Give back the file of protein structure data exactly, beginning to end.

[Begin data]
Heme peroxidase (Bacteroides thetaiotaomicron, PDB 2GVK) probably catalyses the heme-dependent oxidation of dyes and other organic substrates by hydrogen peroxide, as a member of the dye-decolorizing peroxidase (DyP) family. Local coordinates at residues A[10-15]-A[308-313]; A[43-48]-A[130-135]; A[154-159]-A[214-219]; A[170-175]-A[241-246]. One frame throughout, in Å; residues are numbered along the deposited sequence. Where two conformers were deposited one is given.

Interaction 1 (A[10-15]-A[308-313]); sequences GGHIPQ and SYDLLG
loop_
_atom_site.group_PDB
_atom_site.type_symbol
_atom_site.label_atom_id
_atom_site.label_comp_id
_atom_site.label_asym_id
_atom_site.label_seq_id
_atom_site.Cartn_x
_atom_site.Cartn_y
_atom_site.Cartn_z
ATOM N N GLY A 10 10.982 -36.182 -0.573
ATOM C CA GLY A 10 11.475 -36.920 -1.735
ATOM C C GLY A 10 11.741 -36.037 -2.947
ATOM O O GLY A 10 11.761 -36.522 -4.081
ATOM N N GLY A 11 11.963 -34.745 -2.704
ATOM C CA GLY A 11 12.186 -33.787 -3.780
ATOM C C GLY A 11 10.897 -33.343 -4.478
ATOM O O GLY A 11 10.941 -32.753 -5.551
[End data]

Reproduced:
Heme peroxidase (Bacteroides thetaiotaomicron, PDB 2GVK) probably catalyses the heme-dependent oxidation of dyes and other organic substrates by hydrogen peroxide, as a member of the dye-decolorizing peroxidase (DyP) family. Local coordinates at residues A[10-15]-A[308-313]; A[43-48]-A[130-135]; A[154-159]-A[214-219]; A[170-175]-A[241-246]. One frame throughout, in Å; residues are numbered along the deposited sequence. Where two conformers were deposited one is given.

Interaction 1 (A[10-15]-A[308-313]); sequences GGHIPQ and SYDLLG
loop_
_atom_site.group_PDB
_atom_site.type_symbol
_atom_site.label_atom_id
_atom_site.label_comp_id
_atom_site.label_asym_id
_atom_site.label_seq_id
_atom_site.Cartn_x
_atom_site.Cartn_y
_atom_site.Cartn_z
ATOM N N GLY A 10 10.982 -36.182 -0.573
ATOM C CA GLY A 10 11.475 -36.920 -1.735
ATOM C C GLY A 10 11.741 -36.037 -2.947
ATOM O O GLY A 10 11.761 -36.522 -4.081
ATOM N N GLY A 11 11.963 -34.745 -2.704
ATOM C CA GLY A 11 12.186 -33.787 -3.780
ATOM C C GLY A 11 10.897 -33.343 -4.478
ATOM O O GLY A 11 10.941 -32.753 -5.551